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'Hearing Something We Can't Hear': How Animals Foretold The Earthquake

The National Zoo's 23-year-old male red-ruffed lemur, Joven.
Mehgan Murphy
Smithsonian Institution
The National Zoo's 23-year-old male red-ruffed lemur, Joven.

We know how humans first sensed Tuesday's earthquake. We felt the shake, then the rattle, and then the urge to flee.

But what about the region's animals?

Did they sense the rare 5.8-magnitude temblor before the shaking started?

We checked in with the folks at the Smithsonian's National Zoo, one of the most popular attractions in the nation's capital, to see what they could tell us.

(First things first: The zoo was open for business as usual Wednesday, and zoo officials report that there were no injuries, animal or human, as a result of Tuesday's seismic event.)

And, according to zoo keepers and other eye witnesses, the animals did, indeed, sense the coming quake before their human compatriots, including Dr. Don Moore, the zoo's associate director for animal care sciences.

"I didn't have any pre-quake behavior," Moore joked Wednesday morning.

But a quick Smithsonian survey indicates that many animals in his care did.

Behavior ranged from jumping into trees and "vocalizing," to banding together.

Red ruffed lemurs sounded a distinct high-pitched barking about 15 minutes before the quake, and then again after the shaking stopped.

Apes, including the orangutan Kyle and the Western lowland gorilla Kojo, abandoned feeding-time chow seconds before humans felt the quake and climbed to the top of a "tree-like structure."

The easy-going pandas "did not appear to respond to the earthquake," zoo officials said. Also in the Great Ape House, the orangutan Iris began what zoo keepers describe as "belch vocalizing" before and after the quake. They describe the sound as an unhappy noise normally reserved for "extreme irritation."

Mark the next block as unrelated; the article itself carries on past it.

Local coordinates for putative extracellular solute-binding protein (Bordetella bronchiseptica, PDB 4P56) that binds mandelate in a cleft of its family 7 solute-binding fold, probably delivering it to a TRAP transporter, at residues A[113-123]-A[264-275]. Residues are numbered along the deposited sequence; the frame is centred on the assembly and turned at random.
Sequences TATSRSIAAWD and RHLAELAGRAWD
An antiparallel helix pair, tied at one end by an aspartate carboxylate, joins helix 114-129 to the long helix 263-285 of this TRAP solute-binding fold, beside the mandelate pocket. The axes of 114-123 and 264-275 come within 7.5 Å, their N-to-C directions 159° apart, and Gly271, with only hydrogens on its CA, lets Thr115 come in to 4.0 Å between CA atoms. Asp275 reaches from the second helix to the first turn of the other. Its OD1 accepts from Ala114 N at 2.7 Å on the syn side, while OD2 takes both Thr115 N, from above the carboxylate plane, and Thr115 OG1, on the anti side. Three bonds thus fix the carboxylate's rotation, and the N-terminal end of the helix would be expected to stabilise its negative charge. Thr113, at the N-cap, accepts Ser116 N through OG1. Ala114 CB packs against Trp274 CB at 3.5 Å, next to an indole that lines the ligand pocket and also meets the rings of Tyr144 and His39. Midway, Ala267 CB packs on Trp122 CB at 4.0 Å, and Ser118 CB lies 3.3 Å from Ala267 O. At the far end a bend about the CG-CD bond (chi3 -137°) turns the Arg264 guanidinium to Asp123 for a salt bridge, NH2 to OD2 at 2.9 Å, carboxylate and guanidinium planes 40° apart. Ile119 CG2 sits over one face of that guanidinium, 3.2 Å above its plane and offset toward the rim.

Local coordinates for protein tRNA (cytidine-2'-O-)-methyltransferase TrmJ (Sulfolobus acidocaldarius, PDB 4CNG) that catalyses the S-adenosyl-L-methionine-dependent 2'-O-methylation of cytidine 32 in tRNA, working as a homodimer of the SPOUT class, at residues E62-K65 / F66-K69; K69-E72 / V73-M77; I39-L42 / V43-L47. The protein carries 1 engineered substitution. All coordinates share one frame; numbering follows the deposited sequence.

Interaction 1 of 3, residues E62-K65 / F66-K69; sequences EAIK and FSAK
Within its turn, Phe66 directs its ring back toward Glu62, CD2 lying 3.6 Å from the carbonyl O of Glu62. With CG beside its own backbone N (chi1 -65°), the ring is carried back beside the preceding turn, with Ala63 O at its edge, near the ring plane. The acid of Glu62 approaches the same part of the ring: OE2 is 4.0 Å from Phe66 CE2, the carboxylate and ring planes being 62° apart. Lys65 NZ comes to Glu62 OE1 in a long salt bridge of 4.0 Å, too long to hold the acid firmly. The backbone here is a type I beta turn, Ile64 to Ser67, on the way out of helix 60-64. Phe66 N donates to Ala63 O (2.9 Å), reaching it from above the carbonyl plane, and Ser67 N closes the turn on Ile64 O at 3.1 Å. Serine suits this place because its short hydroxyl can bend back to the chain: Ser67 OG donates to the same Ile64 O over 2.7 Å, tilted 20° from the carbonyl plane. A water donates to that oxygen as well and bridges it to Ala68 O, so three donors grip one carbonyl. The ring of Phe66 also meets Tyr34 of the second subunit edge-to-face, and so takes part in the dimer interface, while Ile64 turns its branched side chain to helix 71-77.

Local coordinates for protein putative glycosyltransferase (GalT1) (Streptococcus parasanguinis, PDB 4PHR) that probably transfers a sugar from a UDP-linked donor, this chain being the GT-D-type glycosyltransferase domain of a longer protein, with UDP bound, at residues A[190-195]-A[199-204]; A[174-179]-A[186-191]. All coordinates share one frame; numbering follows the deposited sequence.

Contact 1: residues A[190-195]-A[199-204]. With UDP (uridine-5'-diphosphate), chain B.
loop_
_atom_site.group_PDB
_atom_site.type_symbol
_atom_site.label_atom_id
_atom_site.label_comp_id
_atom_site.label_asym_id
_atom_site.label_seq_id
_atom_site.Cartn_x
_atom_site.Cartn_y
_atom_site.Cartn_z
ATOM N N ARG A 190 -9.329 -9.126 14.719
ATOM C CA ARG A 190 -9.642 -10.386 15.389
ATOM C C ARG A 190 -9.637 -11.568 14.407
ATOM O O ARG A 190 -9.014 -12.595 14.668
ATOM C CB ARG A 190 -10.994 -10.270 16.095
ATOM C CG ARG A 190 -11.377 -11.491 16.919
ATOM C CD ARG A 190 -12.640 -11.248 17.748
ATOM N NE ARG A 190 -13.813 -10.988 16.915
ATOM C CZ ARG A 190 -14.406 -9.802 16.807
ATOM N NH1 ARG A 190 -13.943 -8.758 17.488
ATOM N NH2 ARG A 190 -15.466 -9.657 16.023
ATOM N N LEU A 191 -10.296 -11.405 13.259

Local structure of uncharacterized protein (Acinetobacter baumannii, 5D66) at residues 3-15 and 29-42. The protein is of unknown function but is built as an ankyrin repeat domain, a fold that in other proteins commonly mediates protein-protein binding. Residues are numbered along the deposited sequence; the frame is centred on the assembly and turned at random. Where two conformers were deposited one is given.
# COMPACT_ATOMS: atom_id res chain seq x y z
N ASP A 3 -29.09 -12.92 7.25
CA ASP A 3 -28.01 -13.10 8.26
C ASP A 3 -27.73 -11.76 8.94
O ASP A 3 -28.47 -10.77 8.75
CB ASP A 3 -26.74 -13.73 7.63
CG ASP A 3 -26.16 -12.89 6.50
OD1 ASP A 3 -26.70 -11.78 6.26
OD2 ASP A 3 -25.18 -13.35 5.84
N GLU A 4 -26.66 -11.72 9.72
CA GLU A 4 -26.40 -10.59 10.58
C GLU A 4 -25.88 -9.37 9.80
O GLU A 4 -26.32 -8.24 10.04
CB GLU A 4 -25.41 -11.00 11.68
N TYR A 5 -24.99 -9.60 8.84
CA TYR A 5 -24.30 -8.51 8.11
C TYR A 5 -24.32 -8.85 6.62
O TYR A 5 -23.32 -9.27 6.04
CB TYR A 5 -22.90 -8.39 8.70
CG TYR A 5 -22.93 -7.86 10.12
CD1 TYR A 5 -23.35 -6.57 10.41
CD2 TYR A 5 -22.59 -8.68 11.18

And just before the quake, the zoo's flock of 64 flamingoes gathered close together in a "tight, flocking behavior," Moore said.

They looked, he said, "like a big pink ball."

"I would call it a comfort-contact kind of behavior," Moore said.

The flamingoes could have felt the coming rumble through their very big feet. Others could have heard something not discernible by the human ear.

"I think given that they're sensing it beforehand, they must be sensing the pre-rumbles that create some kind of vibration in the ground," Moore said, "or hearing something we can't hear."

Elephants, for example, make a sound that's below the level of what humans can hear, he said, and thunder can make that same "infrasound."

After the rumble passed, some animals, including the tigers and lions, appeared go back to normal behavior. Others, however, remained stressed.

"We have a rock hyrax whose favorite food is grapes," Moore said. "He had all night to eat those grapes, but didn't

"It was bothered all night long, and is on alert, still," he said of the small, furry animal that resembles a guinea pig.

The Smithsonian National Zoological Park has posted a summary of how its animals reacted to the earthquake.

You can find it here.

Copyright 2020 NPR. To see more, visit https://www.npr.org.

Liz Halloran joined NPR in December 2008 as Washington correspondent for Digital News, taking her print journalism career into the online news world.